Former CIA Officer: War on Drugs is a failure, targets minorities
Manny Otiko | 7/13/2017, midnight
When former CIA officer John Kiriakou received 30 months in jail for exposing the agency’s torture program, he went into prison prepared to survive in hostile environments. But after his jail stint, he came out as a fierce critic of the correctional system. Kiriakou has since become an author, public speaker and is developing television shows in Hollywood.
Kiriakou details his experiences in his new book “Doing Time Like a Spy.” The book tells the odd stories of his prison experiences which included being singled out for protection by members of the Nation of Islam. Apparently, Minister Louis Farrakhan had been impressed by his attempts to expose human rights abuses against Muslims and ordered that he be treated well.
Kiriakou also became friendly with the Italian mobsters who were imprisoned at the federal correctional facility in Loretto, Penn. Apparently, they liked him because he was a CIA officer and not a FBI agent and historically the mafia and the FBI haven’t always been on favorable terms.
Kiriakou said his experience was unique because since his case was so high profile most of the prisoners knew who he was. However, some of them thought he was a CIA hitman. (He had actually been a case officer and analyst.) But the false rumor turned out to be an advantage because some Aryans decided to give him a wide berth, because they thought he was a killer.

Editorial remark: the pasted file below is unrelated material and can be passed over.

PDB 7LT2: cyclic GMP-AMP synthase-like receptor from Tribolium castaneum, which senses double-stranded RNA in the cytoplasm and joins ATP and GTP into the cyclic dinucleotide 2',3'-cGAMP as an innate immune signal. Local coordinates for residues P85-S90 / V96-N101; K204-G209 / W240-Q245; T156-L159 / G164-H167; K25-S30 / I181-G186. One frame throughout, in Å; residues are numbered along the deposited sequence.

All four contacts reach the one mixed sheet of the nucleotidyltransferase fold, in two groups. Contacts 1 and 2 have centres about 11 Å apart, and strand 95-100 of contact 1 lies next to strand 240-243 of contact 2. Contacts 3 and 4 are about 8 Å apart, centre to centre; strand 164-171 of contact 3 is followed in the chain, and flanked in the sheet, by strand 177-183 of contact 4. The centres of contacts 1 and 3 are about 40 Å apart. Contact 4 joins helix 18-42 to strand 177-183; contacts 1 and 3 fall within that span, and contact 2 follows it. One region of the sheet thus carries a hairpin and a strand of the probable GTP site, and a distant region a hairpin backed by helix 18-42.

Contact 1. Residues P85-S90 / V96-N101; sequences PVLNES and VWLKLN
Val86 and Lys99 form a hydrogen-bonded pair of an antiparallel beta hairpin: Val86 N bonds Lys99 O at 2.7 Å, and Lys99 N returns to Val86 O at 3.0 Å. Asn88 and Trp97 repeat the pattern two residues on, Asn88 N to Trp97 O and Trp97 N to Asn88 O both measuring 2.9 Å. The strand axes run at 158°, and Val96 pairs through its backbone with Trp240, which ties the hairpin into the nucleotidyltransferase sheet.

In his book, Kiriakou singled out much of his criticism for the prison guards, who he described as poorly-trained, sociopaths who enjoyed inflicting pain and misery on the prisoners.
One of Kiriakou’s first letters to people on the outside revealed that two guards had tried to get him and another inmate to fight each other, which is a felony. (The letter was published in the Huffington Post and received one million views.)
“The worst thing about prison was the guards,” said Kiriakou. “It takes a special kind of sociopath to be a prison guard.”
He also pointed out that many of the guards were people who couldn’t make it on the police force or the military. The job’s only entry requirement is that the applicant has to be “working on a high school diploma.”
Kiriakou’s time in prison also exposed him to the failures of the War on Drugs.
“The War on Drugs has been an abject failure,” he said. “It specifically targets minority communities.”
He added that one of the biggest failures of the correctional system is that it focuses mainly on incarceration and offers few rehabilitation programs. However, Kiriakou said European countries, like Norway and Denmark, have proved that rehabilitation programs do work and are cheaper in the long run. If inmates receive education and work training, they are more likely to become productive citizens and not return to jail.
Kiriakou said New York has made steps in the right direction with a program that offers prisoners free college courses. Inmates can graduate from college debt free, and businesses are offered a tax credit if they hire them.
However, Kiriakou said there is little political will in Washington to spend money on rehab programs. He pointed out that one quarter of the Department of Justice’s budget goes to the Bureau of Prisons.
“Republicans don’t want to seem weak on crime,” he said.
Kiriakou was also critical of Attorney General Jeff Sessions, who seems to be determined to restart the War on Drugs, especially mass incarceration for drug use.
“Jeff Sessions is leading the country down the road which everyone knows is a failure,” said Kiriakou.